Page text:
“I started doing more and more media work, including writing a column for the Irish Independent. You’re not really sure what you’re going to do after you finish playing so my idea was to keep as many doors open as possible,” said Holland, who finally hung up his boots in 2009 at the age of 35.

“I still felt fit enough to play and I did have offers lower down the leagues but I was at an age where I didn’t really want to be moving away from home for a year’s contract somewhere. It was at that time that I began being asked to do quite a lot of media work and it just took off.”

As it can be for many ex-professional sportsmen and women, the adjustment to life without football for Holland was not an easy one to initially make.

“It did take me three to six months to get my head around not playing, and missing that day-to-day interaction. When I first finished playing I went to the gym every day, just to get the interaction with people,” he said.

“Now, with talkSPORT it’s almost like it’s been replaced. It’s that type of atmosphere – it’s good fun. You enjoy the banter in the office and then you go on air and you get the interaction with supporters on the show.”

Asked to film a pilot edition of Look East – the late kick-off show for the east region – Holland impressed enough to land the job. His media career has since gone from strength to strength, although he fiercely continues to resist the temptation and pressure to be controversial just for the sake of it.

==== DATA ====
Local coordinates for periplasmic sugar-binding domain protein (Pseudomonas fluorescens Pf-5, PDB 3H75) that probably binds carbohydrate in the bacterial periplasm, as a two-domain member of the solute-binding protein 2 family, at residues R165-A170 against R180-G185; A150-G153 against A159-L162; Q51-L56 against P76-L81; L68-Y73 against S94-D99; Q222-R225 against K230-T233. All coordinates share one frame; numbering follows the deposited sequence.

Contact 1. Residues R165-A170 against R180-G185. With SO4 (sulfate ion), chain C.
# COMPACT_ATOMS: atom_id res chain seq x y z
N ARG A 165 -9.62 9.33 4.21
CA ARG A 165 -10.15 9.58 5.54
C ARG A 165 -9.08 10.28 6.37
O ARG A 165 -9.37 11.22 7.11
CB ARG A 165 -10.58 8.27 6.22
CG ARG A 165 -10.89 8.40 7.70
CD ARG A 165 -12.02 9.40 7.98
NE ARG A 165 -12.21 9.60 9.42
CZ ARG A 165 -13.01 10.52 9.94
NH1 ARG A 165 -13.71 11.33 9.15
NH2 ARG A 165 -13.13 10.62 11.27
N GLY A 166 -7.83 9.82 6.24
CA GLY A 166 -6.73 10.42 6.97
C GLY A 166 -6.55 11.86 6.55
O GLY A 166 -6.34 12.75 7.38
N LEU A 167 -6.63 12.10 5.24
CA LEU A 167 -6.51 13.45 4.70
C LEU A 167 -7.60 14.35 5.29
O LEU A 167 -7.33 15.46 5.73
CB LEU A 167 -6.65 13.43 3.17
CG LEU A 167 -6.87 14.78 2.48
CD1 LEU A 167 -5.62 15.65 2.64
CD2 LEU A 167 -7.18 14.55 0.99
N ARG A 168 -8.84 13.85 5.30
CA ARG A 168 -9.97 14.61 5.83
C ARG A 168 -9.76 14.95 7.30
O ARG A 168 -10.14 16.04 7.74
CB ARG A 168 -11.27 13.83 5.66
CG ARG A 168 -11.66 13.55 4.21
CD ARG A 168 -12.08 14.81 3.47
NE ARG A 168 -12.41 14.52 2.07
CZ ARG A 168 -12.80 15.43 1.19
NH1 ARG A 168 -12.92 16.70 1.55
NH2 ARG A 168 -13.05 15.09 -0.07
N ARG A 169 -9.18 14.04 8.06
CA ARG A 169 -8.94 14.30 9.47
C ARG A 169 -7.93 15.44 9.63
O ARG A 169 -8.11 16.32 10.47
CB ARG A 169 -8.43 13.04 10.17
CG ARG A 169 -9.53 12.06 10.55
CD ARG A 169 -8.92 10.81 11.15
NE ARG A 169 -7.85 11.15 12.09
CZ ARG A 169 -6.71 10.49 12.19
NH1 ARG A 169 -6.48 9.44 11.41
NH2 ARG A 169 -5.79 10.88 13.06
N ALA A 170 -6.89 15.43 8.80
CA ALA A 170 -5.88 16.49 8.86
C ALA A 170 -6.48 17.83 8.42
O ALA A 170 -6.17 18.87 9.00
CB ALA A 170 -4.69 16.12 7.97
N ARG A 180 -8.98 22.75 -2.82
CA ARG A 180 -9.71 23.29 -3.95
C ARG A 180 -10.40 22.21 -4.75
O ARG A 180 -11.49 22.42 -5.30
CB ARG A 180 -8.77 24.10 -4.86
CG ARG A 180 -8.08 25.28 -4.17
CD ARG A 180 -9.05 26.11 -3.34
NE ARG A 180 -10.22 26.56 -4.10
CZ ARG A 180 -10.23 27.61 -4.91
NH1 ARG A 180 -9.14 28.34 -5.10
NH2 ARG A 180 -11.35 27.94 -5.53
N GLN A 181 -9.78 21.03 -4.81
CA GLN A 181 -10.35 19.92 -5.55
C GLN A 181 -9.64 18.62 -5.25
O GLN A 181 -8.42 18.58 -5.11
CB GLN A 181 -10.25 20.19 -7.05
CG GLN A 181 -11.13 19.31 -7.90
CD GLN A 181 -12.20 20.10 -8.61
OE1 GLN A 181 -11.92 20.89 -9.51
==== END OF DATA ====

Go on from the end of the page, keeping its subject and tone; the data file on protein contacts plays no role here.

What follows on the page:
“I’m not going to pretend to be something I’m not. I never say something I don’t believe. I try and be as honest and as far as I possibly can,” he said.

“Of course, I’ve got allegiances to certain clubs that I played for and supported but you try and give an honest assessment. I’ve never said anything controversial for the sake of being controversial. I wouldn’t do that – it’s just not me. I’m not going to be something I’m not.”

One characteristic, however, that Holland has carried into his media work from his playing days is his meticulous attention to detail.

“I am someone who likes to be prepared and I was like that as a player. I like to do my research, see all the goals and keep up to date with what’s happening. I read the papers and check websites every day. If I’m covering a game I want to know their recent results, where they are in the league, top goalscorers, who’s injured etc,” he said.

“I love football; even if I wasn’t a pundit I’d still be following what was going on. Football’s been my life since I was three years old. It’s something that I always wanted to do – it’s always been my passion. That hasn’t changed.